An Ode to Gulls

Before I arrived on Great Duck Island, a few people asked me “why on earth would you want to study sea gulls? There are so many of them. They’re like rats.”

I usually answered with a version of “…it is important to study every aspect of an ecological community. Gulls influence many other species…” But such a vague, abstract answer always fell on deaf ears.

People’s distaste for gulls had me thinking: how can ordinary people begin care about gulls; how can people come to feel the same love for this bird that comes naturally to field researchers who witness the majesty, grace, and care these bird exhibit daily?

juvenile black-backed gull
A juvenile greater black-backed gull.

After much thought, the answer came to me in three parts.

1. Poems.

2. Pictures.

3. Realizing that gulls are more human than you might think.

An Ode to Gulls

Flying Rats

Why do psychologists study people?

There are so many.

They are like rats.


Why do we study gulls?

They are so varied.

They are like people.

Immature gull.

Eyes Bigger than Your Stomach

My grandmother has a saying,

“Your eyes were bigger than your stomach.”

It is reserved for the occasion

When you couldn’t finish all

Of a hefting meal where you took too much meatloaf.


I’ve seen herring gull chicks

With eyes bigger than themselves.

Trying to swallow whole fish:

Head, tail, bones, scales,

A hefting meal larger than the weeks-old ball of down.

herring gull chick
A young herring gull chick sitting on its haunches (probably after a large meal).

Some people live

In the same town their entire life.


Other people can’t stay in the same town

For more than a few years.


Some gulls live

In the same state, from winter to summer.

Frequenting local sand bars,

Exploring the inland scene,

And always flying back to the island to nest each summer.


Other gulls live

In many states, from winter to summer.

Frequent fliers visiting distant shores,

Exploring more tropical lands and seas,

And always flying back to the island to nest each summer.

Sparing herring gull.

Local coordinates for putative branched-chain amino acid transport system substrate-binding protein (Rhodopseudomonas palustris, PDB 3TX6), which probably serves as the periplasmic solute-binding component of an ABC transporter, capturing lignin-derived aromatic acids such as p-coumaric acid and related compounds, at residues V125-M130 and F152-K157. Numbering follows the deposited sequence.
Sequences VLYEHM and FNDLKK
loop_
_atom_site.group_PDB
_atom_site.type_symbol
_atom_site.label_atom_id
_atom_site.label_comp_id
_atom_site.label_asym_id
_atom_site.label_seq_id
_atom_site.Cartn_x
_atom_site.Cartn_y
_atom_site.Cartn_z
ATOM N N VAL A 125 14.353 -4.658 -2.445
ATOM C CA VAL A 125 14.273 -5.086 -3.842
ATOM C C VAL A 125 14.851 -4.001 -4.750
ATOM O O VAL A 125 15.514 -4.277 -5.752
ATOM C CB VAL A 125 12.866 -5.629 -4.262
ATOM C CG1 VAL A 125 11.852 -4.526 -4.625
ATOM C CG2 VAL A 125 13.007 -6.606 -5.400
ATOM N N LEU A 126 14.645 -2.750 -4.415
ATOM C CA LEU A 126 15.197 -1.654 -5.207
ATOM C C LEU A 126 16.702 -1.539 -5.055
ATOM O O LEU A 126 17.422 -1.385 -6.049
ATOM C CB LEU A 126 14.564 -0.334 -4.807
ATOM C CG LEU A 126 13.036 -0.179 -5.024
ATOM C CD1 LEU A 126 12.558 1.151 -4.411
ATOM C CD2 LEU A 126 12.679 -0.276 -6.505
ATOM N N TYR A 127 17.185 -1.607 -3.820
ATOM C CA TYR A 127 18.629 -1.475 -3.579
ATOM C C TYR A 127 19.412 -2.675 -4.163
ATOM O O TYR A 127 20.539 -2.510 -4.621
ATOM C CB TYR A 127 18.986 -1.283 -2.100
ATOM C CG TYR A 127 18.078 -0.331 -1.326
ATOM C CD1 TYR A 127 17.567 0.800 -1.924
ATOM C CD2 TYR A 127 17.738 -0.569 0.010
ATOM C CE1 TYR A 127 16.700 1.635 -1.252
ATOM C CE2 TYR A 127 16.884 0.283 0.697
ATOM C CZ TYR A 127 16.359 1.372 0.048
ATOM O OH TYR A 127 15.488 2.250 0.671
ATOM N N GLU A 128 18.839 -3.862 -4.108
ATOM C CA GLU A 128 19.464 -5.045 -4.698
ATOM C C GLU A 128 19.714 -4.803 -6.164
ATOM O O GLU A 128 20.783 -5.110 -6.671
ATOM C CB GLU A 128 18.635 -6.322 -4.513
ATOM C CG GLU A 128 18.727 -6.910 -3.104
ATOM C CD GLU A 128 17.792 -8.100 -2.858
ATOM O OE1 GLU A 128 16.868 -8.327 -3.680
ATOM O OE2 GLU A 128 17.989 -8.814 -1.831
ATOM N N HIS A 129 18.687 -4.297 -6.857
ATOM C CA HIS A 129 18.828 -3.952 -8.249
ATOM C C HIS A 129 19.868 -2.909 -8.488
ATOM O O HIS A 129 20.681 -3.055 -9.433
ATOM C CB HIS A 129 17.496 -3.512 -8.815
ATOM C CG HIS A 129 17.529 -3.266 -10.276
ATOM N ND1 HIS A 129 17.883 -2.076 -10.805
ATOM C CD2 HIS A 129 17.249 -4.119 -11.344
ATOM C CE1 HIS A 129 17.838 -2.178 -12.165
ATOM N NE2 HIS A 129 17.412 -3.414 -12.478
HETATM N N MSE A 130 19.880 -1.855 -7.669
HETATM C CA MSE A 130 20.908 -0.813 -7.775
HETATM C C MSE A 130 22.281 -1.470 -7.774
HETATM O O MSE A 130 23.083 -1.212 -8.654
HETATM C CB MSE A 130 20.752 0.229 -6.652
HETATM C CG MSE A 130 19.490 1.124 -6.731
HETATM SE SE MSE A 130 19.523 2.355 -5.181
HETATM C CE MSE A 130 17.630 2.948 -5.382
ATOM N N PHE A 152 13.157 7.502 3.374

A herring gull soars over the colony.

Like a human child,

Young gulls mature in stages.


Baby chicks stay near the nest,

Adolescent chicks wander,

Teenage chicks explore—

Until the island’s berms give way to a boundless world,

As their young wings form their first flights.


But like a human child,

Young gulls always know where to beg for food.

Adult and chick
A herring gull parent with its chick.
Carl the Gull

Villages band together,

For safety.


Gulls nest together,

For safety.

When a predator nears the colony,

You hear it before you see it.

But you don’t hear the eagle,

You hear the sound of hundreds of birds,

That always have each others’ backs.

Gulls chasing eagle.
Herring gulls chasing a bald eagle away from the colony.
Larus Lessons

People can learn from gulls.

Learn to see themselves in others,

Learn to appreciate beauty in the usual,

Learn to stand up for themselves and each other.

herring gull bellowing
This herring gull bellows a warning.
More than Gulls

I was lucky to study gulls on Great Duck Island, but that’s not all I did.

Learn more about the island’s history, see how the landscape changed over the summer, and find photos of songbirds, puffins, and wildflowers from the island off the coast.

The Summer Visitors of Great Duck Island

A Summer Sojourn

On Great Duck Island, the field researchers from College of the Atlantic are just temporary summer visitors. But they are not the only ones. Almost all of the birds who rely on the small protected island in the Gulf of Maine for breeding, nesting, and raising young are only summer visitors themselves.

June 2017. The end of my second year at College of the Atlantic in Bar Harbor, Maine. After I wrote my human ecology essay and finished spring term, I hopped on the M/V Osprey and rode out to Great Duck Island—a haven for nesting seabirds. The island is about 10 miles southeast of Mount Desert Island, Maine, where College of the Atlantic and Acadia National Park are located.

Herring gulls on Great Duck Island
Many herring gulls nest on the rocky berm of Great Duck Island. Their nests are marked with orange flags by College of the Atlantic researchers at the beginning of the season.

The professor of ecology at College of the Atlantic, John Anderson, manages the college’s Alice Eno Research Field Station on Great Duck Island. The 1890 Coast Guard light keeper’s residence houses the research station.

Lighthouse Staircase
The iron spiral staircase on the inside of the brick lighthouse on Great Duck Island.

The Coast Guard automated the lighthouse in 1986, making the lighthouse keeper’s job unnecessary. The government then sold light stations across the country like the one on Great Duck to other government agencies or colleges and universities. In 1997, College of the Atlantic acquired the light station and residence to establish the Alice Eno Research Station. Today, College of the Atlantic owns a few acres on Great Duck Island while the Nature Conservancy owns almost all of the remainder.

Herring gull and chick
A herring gull banded by College of the Atlantic and its chick.

Continue reading “The Summer Visitors of Great Duck Island”